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Why we wrote this book

There are many excellent introductory books on human genetics or statistical population genetics, yet most of them are written for advanced graduate and PhD students in biology or genetics. With advances in computing power, availability of data, and new techniques, this area of research has disrupted many conventions of how we think about disease and behavior. Genetics has now stretched beyond multiple disciplines and for the first time in history is it now possible to integrate large-scale molecular genetic information into research across a broad range of topics. We realized that there was an enormous chasm between advanced articles and books and hands-on applied instructional material focussed on computer-based data manipulation and analysis.


The aim of this book is to show applied researchers from various disciplinary backgrounds how to understand, apply, and work with genetic data for your own research topics. The knowledge of this book will allow you to properly and responsibly understand and interpret the data and use it as a blueprint to apply to your own data and research. We also hope that by making this type of data analysis more accessible, we work toward the loftier goal of diversification of both the people that are studied as subjects in human genetics but also the researchers themselves and topics that are covered.

Who should read this book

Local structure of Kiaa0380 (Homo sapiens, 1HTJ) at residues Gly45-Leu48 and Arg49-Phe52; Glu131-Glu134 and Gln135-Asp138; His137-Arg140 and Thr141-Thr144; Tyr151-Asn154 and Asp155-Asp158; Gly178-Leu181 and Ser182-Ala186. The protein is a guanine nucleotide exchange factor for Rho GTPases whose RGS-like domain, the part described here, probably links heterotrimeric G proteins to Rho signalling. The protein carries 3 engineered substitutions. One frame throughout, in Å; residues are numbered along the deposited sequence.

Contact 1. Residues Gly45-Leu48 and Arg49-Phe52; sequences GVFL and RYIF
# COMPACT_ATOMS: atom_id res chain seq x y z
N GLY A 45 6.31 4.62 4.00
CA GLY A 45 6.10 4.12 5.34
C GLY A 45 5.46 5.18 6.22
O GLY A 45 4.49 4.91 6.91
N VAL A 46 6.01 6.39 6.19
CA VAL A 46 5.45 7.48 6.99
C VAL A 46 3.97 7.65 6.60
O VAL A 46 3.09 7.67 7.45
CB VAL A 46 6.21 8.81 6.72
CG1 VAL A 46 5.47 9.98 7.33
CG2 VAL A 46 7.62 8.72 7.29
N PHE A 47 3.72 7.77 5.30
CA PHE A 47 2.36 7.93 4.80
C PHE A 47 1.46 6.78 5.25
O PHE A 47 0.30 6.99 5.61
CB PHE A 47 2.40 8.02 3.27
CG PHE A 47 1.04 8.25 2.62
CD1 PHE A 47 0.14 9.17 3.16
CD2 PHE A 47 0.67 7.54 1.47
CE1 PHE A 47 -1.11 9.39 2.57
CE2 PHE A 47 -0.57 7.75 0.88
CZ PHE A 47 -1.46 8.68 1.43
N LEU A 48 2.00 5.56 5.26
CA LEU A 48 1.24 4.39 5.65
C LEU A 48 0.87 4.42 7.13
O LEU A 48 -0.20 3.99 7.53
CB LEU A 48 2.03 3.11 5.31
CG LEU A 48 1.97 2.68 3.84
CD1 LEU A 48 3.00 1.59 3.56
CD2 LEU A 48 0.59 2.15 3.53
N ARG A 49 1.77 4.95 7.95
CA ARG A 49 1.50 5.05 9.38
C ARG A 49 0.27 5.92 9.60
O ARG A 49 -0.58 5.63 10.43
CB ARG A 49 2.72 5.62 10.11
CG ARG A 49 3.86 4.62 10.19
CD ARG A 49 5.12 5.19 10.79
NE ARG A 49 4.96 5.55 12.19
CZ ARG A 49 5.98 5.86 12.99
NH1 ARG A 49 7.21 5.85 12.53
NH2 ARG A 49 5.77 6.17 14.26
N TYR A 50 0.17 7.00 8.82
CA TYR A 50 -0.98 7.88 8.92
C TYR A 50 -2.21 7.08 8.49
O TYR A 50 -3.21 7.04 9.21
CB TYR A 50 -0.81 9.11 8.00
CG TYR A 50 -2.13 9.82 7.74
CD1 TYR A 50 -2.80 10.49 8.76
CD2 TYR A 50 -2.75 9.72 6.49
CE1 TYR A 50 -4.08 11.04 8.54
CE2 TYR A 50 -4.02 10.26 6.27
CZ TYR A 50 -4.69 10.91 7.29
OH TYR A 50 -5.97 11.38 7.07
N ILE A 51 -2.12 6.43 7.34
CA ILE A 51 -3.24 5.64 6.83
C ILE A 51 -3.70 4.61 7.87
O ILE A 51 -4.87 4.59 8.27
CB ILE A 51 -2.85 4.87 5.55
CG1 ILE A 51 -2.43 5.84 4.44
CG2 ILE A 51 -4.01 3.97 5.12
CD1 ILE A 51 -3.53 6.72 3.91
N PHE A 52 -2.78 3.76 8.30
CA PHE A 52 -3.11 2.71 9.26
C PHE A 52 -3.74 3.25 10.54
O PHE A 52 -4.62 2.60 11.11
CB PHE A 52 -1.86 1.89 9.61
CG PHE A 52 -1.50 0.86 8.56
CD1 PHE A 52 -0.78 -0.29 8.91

This book is for current and aspiring students and researchers from any empirically oriented medical, biological, behavioral, or social science discipline who would like to understand the main concepts of human statistical genetic data analysis but also practitioners looking for solutions to enter and undertake this research. Readers are given a blueprint of applied molecular genetic data analysis with hands-on computer exercises and a focus on substantive interpretation. The book operates as a launching pad to enter this seemingly daunting field. It is an introductory book, written for those who do not have a strong background in molecular biology, human genetics, or statistical genetics but would like to integrate genetic data into their research. Elementary knowledge of statistical methods at the first level of a statistics or biostatistics course is optimal. You will get the most out of this book if you first engage in some background tutorial work in R and RStudio and, for some more advanced applications, a basic familiarity with Python. We also made a concerted effort to focus on the basic terminology and practical aspects of statistical genetic data analysis rather than the math, statistics, and biology behind it. We refer readers to an ample further reading section and references to explore more advanced material in this area.

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